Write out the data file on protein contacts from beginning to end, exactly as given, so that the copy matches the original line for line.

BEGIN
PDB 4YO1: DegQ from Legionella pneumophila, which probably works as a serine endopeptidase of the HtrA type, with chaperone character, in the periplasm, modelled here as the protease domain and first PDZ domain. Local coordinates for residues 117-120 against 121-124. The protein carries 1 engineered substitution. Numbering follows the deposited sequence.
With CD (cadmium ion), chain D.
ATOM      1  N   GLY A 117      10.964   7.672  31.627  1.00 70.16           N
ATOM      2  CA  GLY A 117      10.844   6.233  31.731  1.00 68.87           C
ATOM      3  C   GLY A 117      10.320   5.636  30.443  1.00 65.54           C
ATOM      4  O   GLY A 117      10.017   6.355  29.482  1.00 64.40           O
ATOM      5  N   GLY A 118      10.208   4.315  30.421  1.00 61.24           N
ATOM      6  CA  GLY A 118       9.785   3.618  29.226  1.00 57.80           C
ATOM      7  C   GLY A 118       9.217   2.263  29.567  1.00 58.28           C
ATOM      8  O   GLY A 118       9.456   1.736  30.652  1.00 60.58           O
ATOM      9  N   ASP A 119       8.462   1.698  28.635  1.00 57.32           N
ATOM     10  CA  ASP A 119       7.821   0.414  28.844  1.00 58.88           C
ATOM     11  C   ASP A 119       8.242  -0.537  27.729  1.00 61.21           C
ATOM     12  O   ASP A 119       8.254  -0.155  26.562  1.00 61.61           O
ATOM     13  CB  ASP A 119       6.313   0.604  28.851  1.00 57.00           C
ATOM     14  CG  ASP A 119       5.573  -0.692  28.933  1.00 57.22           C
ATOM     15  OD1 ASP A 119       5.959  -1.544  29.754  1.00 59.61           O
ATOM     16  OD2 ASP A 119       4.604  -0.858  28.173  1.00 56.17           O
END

PDB 4YO1: DegQ from Legionella pneumophila, which probably works as a serine endopeptidase of the HtrA type, with chaperone character, in the periplasm, modelled here as the protease domain and first PDZ domain. Local coordinates for residues 117-120 against 121-124. The protein carries 1 engineered substitution. Numbering follows the deposited sequence.
With CD (cadmium ion), chain D.
ATOM      1  N   GLY A 117      10.964   7.672  31.627  1.00 70.16           N
ATOM      2  CA  GLY A 117      10.844   6.233  31.731  1.00 68.87           C
ATOM      3  C   GLY A 117      10.320   5.636  30.443  1.00 65.54           C
ATOM      4  O   GLY A 117      10.017   6.355  29.482  1.00 64.40           O
ATOM      5  N   GLY A 118      10.208   4.315  30.421  1.00 61.24           N
ATOM      6  CA  GLY A 118       9.785   3.618  29.226  1.00 57.80           C
ATOM      7  C   GLY A 118       9.217   2.263  29.567  1.00 58.28           C
ATOM      8  O   GLY A 118       9.456   1.736  30.652  1.00 60.58           O
ATOM      9  N   ASP A 119       8.462   1.698  28.635  1.00 57.32           N
ATOM     10  CA  ASP A 119       7.821   0.414  28.844  1.00 58.88           C
ATOM     11  C   ASP A 119       8.242  -0.537  27.729  1.00 61.21           C
ATOM     12  O   ASP A 119       8.254  -0.155  26.562  1.00 61.61           O
ATOM     13  CB  ASP A 119       6.313   0.604  28.851  1.00 57.00           C
ATOM     14  CG  ASP A 119       5.573  -0.692  28.933  1.00 57.22           C
ATOM     15  OD1 ASP A 119       5.959  -1.544  29.754  1.00 59.61           O
ATOM     16  OD2 ASP A 119       4.604  -0.858  28.173  1.00 56.17           O